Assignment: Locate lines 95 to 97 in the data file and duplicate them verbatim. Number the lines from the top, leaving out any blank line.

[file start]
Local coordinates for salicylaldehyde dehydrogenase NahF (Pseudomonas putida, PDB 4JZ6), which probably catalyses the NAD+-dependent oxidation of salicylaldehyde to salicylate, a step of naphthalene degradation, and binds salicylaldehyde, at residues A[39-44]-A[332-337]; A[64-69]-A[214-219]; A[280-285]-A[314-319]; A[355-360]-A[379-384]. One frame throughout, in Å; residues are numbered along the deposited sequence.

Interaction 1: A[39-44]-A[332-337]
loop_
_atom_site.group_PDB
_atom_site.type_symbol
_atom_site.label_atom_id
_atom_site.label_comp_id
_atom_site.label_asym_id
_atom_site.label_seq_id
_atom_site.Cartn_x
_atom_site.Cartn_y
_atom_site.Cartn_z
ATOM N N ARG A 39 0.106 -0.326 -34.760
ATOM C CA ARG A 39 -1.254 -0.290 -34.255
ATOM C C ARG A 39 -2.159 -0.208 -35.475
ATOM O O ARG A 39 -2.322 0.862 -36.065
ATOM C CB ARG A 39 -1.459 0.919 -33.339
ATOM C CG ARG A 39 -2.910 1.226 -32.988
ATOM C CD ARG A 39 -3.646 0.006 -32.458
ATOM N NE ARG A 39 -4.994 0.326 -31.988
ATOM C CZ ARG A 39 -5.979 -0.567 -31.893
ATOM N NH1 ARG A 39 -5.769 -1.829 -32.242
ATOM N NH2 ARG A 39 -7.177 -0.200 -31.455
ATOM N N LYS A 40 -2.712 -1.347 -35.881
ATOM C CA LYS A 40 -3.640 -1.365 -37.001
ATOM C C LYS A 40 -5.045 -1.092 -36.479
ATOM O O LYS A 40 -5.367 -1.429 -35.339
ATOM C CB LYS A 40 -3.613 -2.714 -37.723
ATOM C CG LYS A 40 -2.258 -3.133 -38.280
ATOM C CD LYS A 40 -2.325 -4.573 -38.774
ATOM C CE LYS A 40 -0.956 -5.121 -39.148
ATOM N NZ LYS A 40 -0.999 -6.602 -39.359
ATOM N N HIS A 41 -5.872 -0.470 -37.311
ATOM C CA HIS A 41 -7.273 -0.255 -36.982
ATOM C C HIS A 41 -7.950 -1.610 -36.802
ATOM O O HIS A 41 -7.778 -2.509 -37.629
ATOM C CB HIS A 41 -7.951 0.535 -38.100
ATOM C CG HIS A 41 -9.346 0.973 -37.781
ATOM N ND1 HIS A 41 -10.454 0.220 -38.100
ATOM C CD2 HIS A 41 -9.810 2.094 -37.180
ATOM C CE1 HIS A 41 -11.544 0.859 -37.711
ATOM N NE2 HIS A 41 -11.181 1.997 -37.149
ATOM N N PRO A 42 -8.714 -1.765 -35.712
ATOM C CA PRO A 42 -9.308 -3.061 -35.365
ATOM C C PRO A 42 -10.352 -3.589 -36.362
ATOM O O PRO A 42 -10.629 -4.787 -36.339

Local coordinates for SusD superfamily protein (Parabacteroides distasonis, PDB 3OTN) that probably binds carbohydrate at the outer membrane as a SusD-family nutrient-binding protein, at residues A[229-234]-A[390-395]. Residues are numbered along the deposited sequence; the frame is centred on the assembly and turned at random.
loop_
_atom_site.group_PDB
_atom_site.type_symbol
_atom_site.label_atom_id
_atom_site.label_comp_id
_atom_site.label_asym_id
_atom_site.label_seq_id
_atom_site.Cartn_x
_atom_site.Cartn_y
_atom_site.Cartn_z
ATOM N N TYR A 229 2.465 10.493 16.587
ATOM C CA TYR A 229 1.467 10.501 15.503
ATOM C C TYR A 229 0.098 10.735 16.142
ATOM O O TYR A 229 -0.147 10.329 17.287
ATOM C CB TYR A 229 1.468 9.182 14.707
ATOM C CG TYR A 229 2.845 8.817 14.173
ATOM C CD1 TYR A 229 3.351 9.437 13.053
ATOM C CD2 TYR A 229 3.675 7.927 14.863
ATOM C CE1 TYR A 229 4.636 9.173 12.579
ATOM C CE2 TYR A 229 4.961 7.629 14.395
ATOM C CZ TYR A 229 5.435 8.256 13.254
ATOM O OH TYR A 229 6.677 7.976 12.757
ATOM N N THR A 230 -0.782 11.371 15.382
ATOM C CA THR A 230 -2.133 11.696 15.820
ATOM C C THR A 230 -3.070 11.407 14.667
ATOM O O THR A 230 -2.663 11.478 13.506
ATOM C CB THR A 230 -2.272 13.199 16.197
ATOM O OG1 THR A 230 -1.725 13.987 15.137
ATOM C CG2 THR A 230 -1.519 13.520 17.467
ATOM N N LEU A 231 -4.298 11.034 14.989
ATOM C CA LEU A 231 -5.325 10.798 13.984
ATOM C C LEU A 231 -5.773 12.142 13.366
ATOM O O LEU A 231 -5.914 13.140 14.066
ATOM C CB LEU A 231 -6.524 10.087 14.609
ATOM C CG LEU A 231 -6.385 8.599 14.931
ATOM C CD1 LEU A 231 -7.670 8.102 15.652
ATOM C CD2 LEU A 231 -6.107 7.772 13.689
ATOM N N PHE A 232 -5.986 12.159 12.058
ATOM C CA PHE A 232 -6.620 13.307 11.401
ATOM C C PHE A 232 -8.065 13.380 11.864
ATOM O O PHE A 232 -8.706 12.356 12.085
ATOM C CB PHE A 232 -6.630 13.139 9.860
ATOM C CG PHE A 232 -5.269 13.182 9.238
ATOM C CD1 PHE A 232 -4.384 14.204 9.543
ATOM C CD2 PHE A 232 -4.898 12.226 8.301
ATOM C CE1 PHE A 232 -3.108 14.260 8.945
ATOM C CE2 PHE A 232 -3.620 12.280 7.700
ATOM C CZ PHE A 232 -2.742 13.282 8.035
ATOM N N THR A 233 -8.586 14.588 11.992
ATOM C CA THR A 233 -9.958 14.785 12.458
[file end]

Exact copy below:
ATOM C CZ PHE A 232 -2.742 13.282 8.035
ATOM N N THR A 233 -8.586 14.588 11.992
ATOM C CA THR A 233 -9.958 14.785 12.458